EURO 2008 Fanguide

Even if they think they speak German, visitors to the venues of the Euro 2008 in Austria and Switzerland are going to have a rough time communicating in the vernacular. The dialects spoken there are hardly friendly to graduates of foreign university language programs and even native speakers from above the Limes will no doubt curse the isolation of the Alpine valleys that led to the creation of so many confounded dialects.

While most travelers will no doubt opt for English as their vehicular language of choice, the Austrian subsidiary of German soap and glue giant Henkel KGaA has rolled up its sleeves in the interests of Völkerverständigung and produced a mulitlingual Fan Guide for those who want to immerse themselves in the Viennese idiom (which is too bad if you have tickets for France vs. Italy in Letzigrund Stadion ’cause there’s no Swiss German guide, yet).

Here you will find useful phrases to avoid “Vaständigungsschwiarigkeitn” (Verständigungsschwierigkeiten/Communication Problems) like “Dånn såg’s hoit åuf Piefkinesisch!” (Dann sag es eben auf Hochdeutsch!/Then I’ll say it again in standard German!) or “Då! Bist schasaugert?” (Da! Siehst du schlecht?/Are you blind?).

Vienna has a lot of sights, so getting around is also important: “Is des a Hatschara bis zum Museumsquatia?” (Ist es ein langer Fußmarsch bis zum Museumsquartier?/Is it a long walk from here to the Museumsquartier?).

It’s also world famous for its desserts–“I bin a echta Möspeis-Tiger. Wås håm’S n ois?” (Ich bin ein echter Süßspeisen-Fan. Was können Sie denn alles anbieten?/I really like pastries, what do you have on offer?)–and coffee: “Bringan’S ma a Melånsch/an Franziskaner” (Bringen Sie mir bitte einen Kaffee mit Milchschaum/Schlagsahne/I’d like a coffee with frothy milk/cream).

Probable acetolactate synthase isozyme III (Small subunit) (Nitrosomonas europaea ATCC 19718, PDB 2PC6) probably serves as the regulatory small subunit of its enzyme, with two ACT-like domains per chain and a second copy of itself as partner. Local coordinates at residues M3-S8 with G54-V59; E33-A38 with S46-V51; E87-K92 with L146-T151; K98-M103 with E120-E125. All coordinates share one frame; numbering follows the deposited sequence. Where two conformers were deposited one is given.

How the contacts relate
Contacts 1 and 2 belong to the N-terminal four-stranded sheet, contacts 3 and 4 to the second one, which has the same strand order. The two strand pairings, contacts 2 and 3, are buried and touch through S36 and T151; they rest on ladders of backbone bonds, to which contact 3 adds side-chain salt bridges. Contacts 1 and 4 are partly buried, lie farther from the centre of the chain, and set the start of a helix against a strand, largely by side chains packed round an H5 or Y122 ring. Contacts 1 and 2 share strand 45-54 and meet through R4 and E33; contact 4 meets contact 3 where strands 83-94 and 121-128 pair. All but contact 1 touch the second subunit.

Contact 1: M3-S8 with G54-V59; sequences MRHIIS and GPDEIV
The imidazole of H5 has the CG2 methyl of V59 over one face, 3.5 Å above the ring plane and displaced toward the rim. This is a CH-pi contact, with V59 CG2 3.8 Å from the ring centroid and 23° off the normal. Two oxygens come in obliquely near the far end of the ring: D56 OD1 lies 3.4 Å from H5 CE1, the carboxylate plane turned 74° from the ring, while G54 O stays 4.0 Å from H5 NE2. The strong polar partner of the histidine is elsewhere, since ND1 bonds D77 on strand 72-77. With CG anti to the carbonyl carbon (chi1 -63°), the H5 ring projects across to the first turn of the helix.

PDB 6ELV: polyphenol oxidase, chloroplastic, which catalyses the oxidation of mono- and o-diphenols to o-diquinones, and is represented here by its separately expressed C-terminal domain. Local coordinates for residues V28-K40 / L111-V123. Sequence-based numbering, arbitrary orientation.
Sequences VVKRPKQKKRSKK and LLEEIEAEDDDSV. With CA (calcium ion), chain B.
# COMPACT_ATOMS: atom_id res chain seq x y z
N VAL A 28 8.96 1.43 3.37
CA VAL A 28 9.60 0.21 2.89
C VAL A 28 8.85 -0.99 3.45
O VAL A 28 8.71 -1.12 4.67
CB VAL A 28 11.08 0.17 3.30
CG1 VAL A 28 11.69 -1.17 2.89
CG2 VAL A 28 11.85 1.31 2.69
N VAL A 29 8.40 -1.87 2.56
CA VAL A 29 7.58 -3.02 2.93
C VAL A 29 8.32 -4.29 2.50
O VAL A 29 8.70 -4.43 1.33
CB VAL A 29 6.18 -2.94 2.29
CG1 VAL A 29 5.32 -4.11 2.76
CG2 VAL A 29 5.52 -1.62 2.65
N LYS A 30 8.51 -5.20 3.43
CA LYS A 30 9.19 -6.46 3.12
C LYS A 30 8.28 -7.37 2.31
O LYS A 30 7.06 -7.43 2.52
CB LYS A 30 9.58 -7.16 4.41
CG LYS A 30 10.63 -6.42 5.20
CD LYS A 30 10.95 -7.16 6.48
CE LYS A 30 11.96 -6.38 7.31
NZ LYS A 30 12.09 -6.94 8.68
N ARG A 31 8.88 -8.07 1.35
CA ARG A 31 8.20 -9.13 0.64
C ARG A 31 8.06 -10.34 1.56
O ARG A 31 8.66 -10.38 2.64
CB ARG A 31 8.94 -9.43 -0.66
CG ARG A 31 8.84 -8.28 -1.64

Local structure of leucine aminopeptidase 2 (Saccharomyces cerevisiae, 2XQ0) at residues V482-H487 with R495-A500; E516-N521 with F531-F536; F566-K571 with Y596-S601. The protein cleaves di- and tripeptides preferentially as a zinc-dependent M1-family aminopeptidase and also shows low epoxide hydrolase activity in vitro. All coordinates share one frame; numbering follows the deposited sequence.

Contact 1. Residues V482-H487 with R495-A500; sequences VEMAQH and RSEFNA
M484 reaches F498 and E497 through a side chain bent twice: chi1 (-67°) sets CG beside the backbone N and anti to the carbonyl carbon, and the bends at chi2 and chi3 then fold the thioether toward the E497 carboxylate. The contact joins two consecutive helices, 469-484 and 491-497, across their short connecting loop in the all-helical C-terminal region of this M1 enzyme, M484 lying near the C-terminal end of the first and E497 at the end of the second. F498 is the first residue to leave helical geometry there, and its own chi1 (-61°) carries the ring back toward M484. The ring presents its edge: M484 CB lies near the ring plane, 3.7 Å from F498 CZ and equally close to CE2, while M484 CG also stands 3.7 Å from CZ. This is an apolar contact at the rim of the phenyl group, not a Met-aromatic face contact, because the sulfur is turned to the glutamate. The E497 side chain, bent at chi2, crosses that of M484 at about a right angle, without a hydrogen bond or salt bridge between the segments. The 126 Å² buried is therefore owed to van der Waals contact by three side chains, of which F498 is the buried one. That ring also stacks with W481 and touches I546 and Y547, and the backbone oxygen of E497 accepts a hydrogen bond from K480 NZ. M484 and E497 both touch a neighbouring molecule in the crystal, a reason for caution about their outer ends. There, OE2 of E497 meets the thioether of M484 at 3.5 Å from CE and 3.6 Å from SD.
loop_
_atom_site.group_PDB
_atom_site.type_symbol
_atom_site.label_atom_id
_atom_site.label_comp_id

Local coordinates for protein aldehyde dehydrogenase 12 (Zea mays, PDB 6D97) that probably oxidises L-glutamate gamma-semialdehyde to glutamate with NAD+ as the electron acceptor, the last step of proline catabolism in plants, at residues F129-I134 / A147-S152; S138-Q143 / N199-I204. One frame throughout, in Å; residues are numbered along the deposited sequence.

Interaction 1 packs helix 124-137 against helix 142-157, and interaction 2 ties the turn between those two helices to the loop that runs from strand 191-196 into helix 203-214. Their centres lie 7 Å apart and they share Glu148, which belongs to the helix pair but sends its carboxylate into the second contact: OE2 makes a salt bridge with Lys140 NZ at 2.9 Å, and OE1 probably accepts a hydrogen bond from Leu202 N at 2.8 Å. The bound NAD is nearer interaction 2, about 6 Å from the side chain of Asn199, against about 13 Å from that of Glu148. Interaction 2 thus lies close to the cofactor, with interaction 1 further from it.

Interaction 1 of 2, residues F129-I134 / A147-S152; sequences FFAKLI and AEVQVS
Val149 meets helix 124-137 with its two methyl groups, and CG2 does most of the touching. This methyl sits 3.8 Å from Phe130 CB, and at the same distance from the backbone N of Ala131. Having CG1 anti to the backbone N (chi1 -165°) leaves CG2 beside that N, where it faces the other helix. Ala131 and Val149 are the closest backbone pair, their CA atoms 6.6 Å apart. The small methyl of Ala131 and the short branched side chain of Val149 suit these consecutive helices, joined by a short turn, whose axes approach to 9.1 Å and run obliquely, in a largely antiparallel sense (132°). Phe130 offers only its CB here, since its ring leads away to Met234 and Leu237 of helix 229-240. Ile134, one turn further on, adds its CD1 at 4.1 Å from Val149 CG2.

During a game you might hear “Schåu, da Schiri und die Outwachla!” (Schau mal, der Schiedsrichter und die Linienrichter!/Look at the referee and the linesmen!) and after Austria’s first match against Croatia “So a Palawatsch/Remasuri!” (So ein Missgeschick/Durcheinander!//What a blunder/mess!).

There’s more, so be sure to check out the guide and pay a visit to Wien this summer! Oiso dånn, servas!


  1. Ooooh, my wife and I are thinking about a trip this summer (depending on when she gets her raise). We were considering Paris, but we’re open to other places. Where and when are the games being played?


  2. The venues in Switzerland are Basel, Bern, Geneva and Zürich and in Austria Vienna, Salzburg, Innsbruck and Klagenfurt. The games begin on 7 June and the final will be on 29 June.

    None of the cities are particularly close to Paris, but probably worth a side trip. On the other hand, tickets are probably not available anymore and the fans will have reserved all the hotel rooms, so maybe sticking to Paris is your best bet. : )


  3. Ronan,

    Ever since I found a CD of Prussian military march music in a professor’s office some 8 years ago, I’ve had a sneaking suspicion that the term come from the Prussian composer Johann Gottfried Piefke. After perusing wikipedia, it seems that that is indeed the case.


  4. I lived in Austria for 3 months last summer, and I have to say, I really didn’t have a problem communicating at all. There were some difference in vocabulary between Austrian and Hochdeutsch, but it was usually easy to tell from context what the meaning was, or I would just ask. I was in Vienna the whole time and wasn’t living in one of the little villages in the Alps, where it would be much more difficult to understand the local dialect. I would say, however, that a fluent, or even semi-fluent speaker of standard German would have very little trouble communicating in Vienna, Linz, Innsbrück, Salzburg or Graz.

    Also, there are just as many, if not more “confounded dialects” in both central and northern Germany.

    Of course, Switzerland is another issue entirely. The local language (Schwytzerditsch) isn’t even German (and it is debatable if it is even one cohesive language), and while many do speak German, their accents are rather pronounced.


  5. Good point, Craig. Austrian Standard German and Standard German are quite similar, so if you know one it’s no surprise you were able to communicate to speakers of the other. Dialects are a different story, but I admit to magnifying the communication problems for the purposes of this not-too-serious post.


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